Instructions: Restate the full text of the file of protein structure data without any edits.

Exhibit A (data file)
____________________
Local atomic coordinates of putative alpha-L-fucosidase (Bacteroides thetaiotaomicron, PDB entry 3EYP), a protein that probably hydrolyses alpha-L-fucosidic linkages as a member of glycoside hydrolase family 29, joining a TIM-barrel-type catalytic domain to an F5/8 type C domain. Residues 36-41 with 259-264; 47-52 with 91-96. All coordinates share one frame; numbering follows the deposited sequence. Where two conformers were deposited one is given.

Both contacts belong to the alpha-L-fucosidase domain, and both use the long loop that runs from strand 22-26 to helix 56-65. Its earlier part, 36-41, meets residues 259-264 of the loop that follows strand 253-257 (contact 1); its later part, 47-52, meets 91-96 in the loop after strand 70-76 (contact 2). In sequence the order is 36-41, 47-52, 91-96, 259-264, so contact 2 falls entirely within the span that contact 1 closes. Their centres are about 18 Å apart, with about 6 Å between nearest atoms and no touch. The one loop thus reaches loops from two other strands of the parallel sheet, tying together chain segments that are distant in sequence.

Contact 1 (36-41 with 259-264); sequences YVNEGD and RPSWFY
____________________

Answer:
Local atomic coordinates of putative alpha-L-fucosidase (Bacteroides thetaiotaomicron, PDB entry 3EYP), a protein that probably hydrolyses alpha-L-fucosidic linkages as a member of glycoside hydrolase family 29, joining a TIM-barrel-type catalytic domain to an F5/8 type C domain. Residues 36-41 with 259-264; 47-52 with 91-96. All coordinates share one frame; numbering follows the deposited sequence. Where two conformers were deposited one is given.

Both contacts belong to the alpha-L-fucosidase domain, and both use the long loop that runs from strand 22-26 to helix 56-65. Its earlier part, 36-41, meets residues 259-264 of the loop that follows strand 253-257 (contact 1); its later part, 47-52, meets 91-96 in the loop after strand 70-76 (contact 2). In sequence the order is 36-41, 47-52, 91-96, 259-264, so contact 2 falls entirely within the span that contact 1 closes. Their centres are about 18 Å apart, with about 6 Å between nearest atoms and no touch. The one loop thus reaches loops from two other strands of the parallel sheet, tying together chain segments that are distant in sequence.

Contact 1 (36-41 with 259-264); sequences YVNEGD and RPSWFY